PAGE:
Add Approval Testing to Your Toolbox

Add Approval Testing to Your Toolbox

Andy Smith

November 29, 2022

The term “legacy code” might conjure images of crusty old COBOL programs running on VAX mainframes doing batch processing of really boring calculations that no developer today wants to go anywhere near. You also could throw in a few paper tapes, punch cards, cobwebs, and spiders, and I reckon that might be the view of “modern” developers.

However, I like Michael Feathers’ description of legacy code from his book Working Effectively With Legacy Code. He defines legacy code as “code without tests.”

Maverick developer: “Whoa, dude! You’re saying all my code is legacy?” Me: “Yep!” Maverick developer: “I’ve written a gazillion lines of code, man. You expect me to test all of that?” Me: “Yep!” Maverick developer: “Well, that’s gonna take forever.” Me: “Well, maybe not, and I’m sure you’ve not written that much. There is a way …”

Getting serious for a moment, what I am suggesting to “Maverick developer” is that we need to write a bunch of tests that preserve the behaviour of the current system, so that we can change it with confidence in the future. Such tests are called “characterization tests,” and we have Michael Feathers to thank for this. He writes a definition of characterization tests in the same book:

“Tests that we need when we want to preserve behaviour.”

Depending on the size of the application, writing a whole suite of tests could take some time. However, there is a testing tool called “approval testing” that helps you add tests to code that have none. Although uncommon, a lot of developers could benefit from leveraging such a tool.

In this article, I introduce some techniques to get started with approval testing, and then show how to advance your skills with combination approvals.

Step Forward With Approval Testing

Approval testing allows you to quickly add tests to untested code by comparing a previous test run with the current. Any differences between the runs will cause the test to fail, and you need to approve the differences for the test to pass. For example, suppose you have the following (trivial) legacy code that has no tests:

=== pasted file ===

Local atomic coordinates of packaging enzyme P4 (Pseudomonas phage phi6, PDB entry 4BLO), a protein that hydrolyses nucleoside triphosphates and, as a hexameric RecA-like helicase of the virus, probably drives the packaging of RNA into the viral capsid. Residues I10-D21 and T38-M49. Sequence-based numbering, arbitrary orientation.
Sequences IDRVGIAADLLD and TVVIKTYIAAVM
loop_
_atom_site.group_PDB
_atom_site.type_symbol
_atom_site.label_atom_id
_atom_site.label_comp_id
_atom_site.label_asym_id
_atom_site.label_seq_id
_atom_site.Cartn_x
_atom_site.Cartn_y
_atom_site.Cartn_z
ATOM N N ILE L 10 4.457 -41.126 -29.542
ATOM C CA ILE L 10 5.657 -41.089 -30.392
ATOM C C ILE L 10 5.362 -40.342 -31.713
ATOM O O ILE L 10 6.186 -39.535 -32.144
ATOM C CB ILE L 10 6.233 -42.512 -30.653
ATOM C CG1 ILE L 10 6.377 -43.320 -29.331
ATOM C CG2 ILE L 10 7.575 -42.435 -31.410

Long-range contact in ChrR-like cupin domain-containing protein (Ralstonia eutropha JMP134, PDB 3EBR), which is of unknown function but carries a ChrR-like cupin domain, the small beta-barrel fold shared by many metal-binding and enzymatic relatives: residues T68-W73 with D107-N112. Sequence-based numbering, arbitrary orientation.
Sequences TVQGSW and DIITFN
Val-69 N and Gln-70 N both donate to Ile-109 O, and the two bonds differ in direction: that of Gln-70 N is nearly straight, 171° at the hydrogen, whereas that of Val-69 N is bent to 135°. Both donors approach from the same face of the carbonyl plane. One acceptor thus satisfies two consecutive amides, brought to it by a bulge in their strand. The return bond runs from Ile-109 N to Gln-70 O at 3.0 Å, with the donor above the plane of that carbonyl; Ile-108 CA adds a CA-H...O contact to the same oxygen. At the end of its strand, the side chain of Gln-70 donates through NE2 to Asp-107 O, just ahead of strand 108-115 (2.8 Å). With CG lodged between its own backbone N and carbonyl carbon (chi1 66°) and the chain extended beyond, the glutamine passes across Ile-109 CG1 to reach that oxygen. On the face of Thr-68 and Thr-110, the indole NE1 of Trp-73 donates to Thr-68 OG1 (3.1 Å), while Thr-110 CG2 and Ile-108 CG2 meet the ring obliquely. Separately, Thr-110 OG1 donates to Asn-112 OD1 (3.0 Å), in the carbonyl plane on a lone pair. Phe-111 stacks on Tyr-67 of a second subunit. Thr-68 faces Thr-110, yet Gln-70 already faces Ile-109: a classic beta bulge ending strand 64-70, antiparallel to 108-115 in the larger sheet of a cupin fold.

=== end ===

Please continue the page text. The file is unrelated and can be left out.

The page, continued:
fun add(a: Int, b: Int) {
    return a + b;


Normally you’d write a unit test for this and pass in some arbitrary values to see what it does, then write an assertion that captures how it works. You might use the built-in assertion calls in your testing library to verify it, but you can use approval testing library assertions instead.

When the test runs with approval testing, the provided result is stored in a “received” file, which requires “approval.” When you approve the result, it is stored in an “approved” file. The test fails when the two files are different.

You “approve” the received values by merging or copying the result from the “received” file to the “approved” file. Once the two files are the same, the test passes. For example, given this test and implementation code:

    public void verifyAddingGivesCorrectResult() {
        int result = add(2, 4);

    int add(int a, int b) {
        return a + b;


The test above will fail, and a diff viewer will pop up showing the received.txt file containing 6 and the approved.txt file will be blank. Merge the data across, and the test will pass. Then write your next test and continue in the same way, copying each result from the received.txt file into the approved.txt file.

So how is this better than using normal assertions, considering you end up with a similar number of tests? The real power comes from “combination approvals.”

Combination Approvals

Let’s say you have a function that has two parameters; both of which can take a number of values. It’s quite easy to see that there is potentially quite a bit to test here.

An illustrative example is the Tennis kata, which converts points to Tennis scores. Given values from 0 to n, it returns a format such as Fifteen-Love or Deuce, etc. The rules are:

    • Scores from zero to 3 points are known as Love, Fifteen, Thirty, and Forty.
    • If at least 3 points are scored and the scores are equal, this is Deuce.
    • If at least 3 points are scored and one player has one more point, then this is known as “Advantage” for the player in the lead.
    • The game is won by the player who’s won at least 4 points in total and has at least 2 points more than the opponent.

Code to implement this could look like this:

fun score(player1Points: Int, player2Points: Int): String {
        if (player1Points.coerceAtLeast(player2Points) >= 4 && player1Points != player2Points) {
            return (if (abs(player1Points - player2Points) > 1) "Win for" else "Advantage") + " player " + if (player1Points > player2Points) "1" else "2"
        return if (player2Points == player1Points) {
            if (player1Points >= 3) "Deuce" else scoreFor(player1Points) + "-All"